The Prince of Wales praised Land Rover for its global presence and its work to combat climate change as he visited the West Midlands on Tuesday.
Prince Charles was at the company's Solihull plant to celebrate the 60th anniversary of the marque before going on to meet staff and patients at the Royal Centre for Defence Medicine in Selly Oak, Birmingham.
He marked the Land Rover anniversary with a two-hour visit of the Lode Lane plant, where he was presented with a £25,000 Land Rover County Station Wagon and cut a sponge birthday cake baked in the shape of the first ever Land Rover – a Series 1 model.
Clearly impressed with the detail of the sponge Series 1 model, which even boasted mud-coloured icing on its wheels, the prince told onlookers it would be a shame to ruin the "vehicle" by slicing into it.
The cake, which the prince then joked that he had "wrecked", was later donated to Birmingham Children’s Hospital.
Addressing about 100 workers as the assembly line at the plant continued to roll, Prince Charles said they should be proud that their product was seen all across the globe.
Recalling how he had recently travelled in a Land Rover in Uganda, the royal visitor said: "Your success is seen everywhere. Going round the factory today, the quality is only too clear.
"I just wanted to take this opportunity to congratulate all the hard-working workforce, who I know put so much skill and dedication into producing this great British product."
Land Rover, he said, had embraced innovative engineering in order to tackle climate change, adding: "With programmes such as your CO2 offsetting scheme, you really are showing the sort of commitment and real example that is essential to reduce the carbon footprint of global industry and therefore improve sustainability."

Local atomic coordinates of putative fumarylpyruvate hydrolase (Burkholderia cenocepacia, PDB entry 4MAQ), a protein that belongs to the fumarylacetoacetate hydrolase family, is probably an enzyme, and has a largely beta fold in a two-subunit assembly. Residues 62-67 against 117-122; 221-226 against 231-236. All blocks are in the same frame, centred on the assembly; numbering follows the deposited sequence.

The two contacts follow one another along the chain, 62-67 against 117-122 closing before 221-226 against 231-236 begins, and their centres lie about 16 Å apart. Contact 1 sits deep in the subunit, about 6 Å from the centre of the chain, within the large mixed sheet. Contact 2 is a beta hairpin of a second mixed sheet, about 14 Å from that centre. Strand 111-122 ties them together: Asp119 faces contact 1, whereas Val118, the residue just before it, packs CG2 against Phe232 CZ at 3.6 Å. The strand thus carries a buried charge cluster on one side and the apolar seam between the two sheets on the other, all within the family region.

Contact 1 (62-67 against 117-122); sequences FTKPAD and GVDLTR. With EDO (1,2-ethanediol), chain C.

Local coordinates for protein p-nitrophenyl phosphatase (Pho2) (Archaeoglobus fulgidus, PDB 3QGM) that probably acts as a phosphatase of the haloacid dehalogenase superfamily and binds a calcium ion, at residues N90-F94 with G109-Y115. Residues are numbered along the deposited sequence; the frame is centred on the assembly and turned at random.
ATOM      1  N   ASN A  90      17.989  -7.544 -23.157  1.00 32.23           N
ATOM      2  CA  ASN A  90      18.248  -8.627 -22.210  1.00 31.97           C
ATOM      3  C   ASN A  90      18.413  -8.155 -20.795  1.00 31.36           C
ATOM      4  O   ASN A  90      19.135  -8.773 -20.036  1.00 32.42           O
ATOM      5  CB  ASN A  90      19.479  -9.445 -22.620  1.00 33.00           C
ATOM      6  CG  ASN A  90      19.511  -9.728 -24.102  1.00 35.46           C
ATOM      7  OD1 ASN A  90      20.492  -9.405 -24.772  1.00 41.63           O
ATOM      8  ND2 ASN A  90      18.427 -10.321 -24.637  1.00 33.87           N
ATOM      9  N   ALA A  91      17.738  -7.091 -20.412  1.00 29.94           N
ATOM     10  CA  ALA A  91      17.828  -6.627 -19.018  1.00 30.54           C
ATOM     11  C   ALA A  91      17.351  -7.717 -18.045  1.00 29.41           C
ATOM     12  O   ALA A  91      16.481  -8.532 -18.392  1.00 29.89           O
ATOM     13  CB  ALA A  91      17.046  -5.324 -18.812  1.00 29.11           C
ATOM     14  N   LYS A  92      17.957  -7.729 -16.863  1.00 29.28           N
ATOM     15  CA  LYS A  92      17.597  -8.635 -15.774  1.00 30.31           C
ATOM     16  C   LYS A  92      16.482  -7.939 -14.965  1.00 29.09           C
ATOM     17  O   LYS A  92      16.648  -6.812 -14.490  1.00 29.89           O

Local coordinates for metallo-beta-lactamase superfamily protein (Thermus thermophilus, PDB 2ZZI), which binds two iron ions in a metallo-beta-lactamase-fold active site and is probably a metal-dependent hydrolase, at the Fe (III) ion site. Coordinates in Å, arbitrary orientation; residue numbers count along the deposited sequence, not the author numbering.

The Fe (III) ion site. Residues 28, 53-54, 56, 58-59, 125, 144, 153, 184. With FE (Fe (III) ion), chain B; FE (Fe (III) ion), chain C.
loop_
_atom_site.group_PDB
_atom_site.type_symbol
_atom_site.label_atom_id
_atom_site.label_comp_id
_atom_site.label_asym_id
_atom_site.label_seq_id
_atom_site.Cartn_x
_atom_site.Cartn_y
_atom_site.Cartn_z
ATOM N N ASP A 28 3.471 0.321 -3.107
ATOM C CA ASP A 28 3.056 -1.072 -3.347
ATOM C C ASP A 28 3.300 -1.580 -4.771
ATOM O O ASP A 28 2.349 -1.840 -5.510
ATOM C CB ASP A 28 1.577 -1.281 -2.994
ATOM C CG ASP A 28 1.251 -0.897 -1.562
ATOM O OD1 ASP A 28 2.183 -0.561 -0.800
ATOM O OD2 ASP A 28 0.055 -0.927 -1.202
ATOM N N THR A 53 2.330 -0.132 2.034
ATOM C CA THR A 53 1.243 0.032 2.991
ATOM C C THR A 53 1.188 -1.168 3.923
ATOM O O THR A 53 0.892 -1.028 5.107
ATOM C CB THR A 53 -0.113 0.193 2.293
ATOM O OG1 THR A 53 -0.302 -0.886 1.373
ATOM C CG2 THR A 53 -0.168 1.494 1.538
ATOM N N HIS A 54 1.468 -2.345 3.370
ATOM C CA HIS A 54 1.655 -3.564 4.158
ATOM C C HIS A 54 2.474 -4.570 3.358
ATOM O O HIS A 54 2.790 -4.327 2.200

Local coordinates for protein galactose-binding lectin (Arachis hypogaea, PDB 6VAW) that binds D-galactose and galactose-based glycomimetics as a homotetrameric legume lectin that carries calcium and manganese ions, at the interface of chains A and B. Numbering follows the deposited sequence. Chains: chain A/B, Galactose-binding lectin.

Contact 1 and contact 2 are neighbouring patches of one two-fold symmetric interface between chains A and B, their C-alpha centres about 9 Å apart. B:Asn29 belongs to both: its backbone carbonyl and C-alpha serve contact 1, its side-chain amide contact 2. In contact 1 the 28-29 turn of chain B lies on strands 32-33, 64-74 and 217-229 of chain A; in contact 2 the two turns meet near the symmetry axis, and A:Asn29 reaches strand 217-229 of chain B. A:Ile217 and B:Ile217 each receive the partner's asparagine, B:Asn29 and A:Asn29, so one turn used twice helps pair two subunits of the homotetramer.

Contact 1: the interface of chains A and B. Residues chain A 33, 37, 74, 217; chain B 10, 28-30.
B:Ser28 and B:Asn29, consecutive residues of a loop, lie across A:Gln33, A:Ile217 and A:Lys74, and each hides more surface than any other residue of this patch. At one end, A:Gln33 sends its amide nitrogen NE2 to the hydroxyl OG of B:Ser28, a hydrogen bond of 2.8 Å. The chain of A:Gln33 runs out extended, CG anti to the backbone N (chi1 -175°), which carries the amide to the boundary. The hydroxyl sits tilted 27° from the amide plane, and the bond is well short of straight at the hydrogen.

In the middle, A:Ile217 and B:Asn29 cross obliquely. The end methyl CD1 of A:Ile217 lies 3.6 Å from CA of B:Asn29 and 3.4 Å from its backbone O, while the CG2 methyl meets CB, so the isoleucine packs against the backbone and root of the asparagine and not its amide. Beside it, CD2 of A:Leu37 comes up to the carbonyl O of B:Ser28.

Workers who chatted with him said they were impressed by his interest in each section of the assembly line and his willingness to stop and chat.
Electrician Richard Stiles, aged 46, said: "It was a bit nerve-wracking, but he is a really nice guy. He asked how long I had worked here and about my family as well."
Team leader Gary Adney, aged 40, was asked to show the prince a chassis being assembled for the Russian market.
He said: "Sixty years is a great landmark for Land Rover and hopefully we can do another 60 years. We are being taken over shortly and hopefully there’s a good future for us."
After his Land Rover visit, the prince’s next stop was the Royal Centre for Defence Medicine (RCDM) at Selly Oak Hospital.
There he met military and civilian medical staff involved in the care and treatment of British servicemen and women across the globe, as well as some of the military patients.
Among the staff was consultant plastic surgeon Garth Titley. Last year, Mr Titley oversaw a pioneering operation to rebuild the shattered hand of a 22-year-old Scottish soldier, after a bomb blast in Kabul.
During the 17-hour operation, Mr Titley performed a "serratus anterior flap with ribs" procedure on Private Neil McCallion – rebuilding his hand using three of his ribs, muscle and skin from the right side of his torso.
Speaking after he was introduced to the prince, Mr Titley said the pair discussed the growing number of Army patients being treated at the centre and the work carried out there.
"It is a team effort," he said. "Consultants here train the staff who work in the field hospitals."
He added the centre featured a team of specialists from every single department, with a consultant plastic surgeon always on duty.
Fellow consultant plastic surgeon Ruth Waters, said: "The teams out in the field are brilliant. They get trained here and they really save lives. The principles of plastic reconstructive surgery are the same but there are more people coming through with more complex things to do.
"It is the only centre of its kind in the country," she added.
The prince regularly visits the centre and commandant for the RCDM, Brigadier Chris Parker, said: "Once again, Prince Charles was marvellous.
"He was on great form and it was a real morale boost for people here."
A spokeswoman for Prince Charles said: "It was a wonderful opportunity for him to meet injured personnel here and to see how brave they have been to overcome their injuries and how positive they all are."